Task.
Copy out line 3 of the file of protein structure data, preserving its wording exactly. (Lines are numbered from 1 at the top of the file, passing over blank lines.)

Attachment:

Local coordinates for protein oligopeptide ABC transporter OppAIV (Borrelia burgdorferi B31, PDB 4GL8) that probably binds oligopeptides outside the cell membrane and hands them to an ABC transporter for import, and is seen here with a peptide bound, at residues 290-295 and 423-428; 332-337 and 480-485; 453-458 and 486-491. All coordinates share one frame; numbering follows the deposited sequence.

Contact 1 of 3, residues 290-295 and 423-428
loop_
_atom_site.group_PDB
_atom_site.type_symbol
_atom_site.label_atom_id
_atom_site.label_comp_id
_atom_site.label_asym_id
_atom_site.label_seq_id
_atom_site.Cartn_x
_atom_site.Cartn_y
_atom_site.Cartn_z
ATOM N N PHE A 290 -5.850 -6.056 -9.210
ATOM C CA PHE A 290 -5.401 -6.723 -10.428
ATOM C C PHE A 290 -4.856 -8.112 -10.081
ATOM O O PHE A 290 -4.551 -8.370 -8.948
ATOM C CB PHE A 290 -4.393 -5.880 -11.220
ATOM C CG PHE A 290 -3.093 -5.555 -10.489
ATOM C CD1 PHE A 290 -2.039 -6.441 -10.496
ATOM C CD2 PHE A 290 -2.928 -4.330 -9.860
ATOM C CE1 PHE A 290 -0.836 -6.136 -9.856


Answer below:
loop_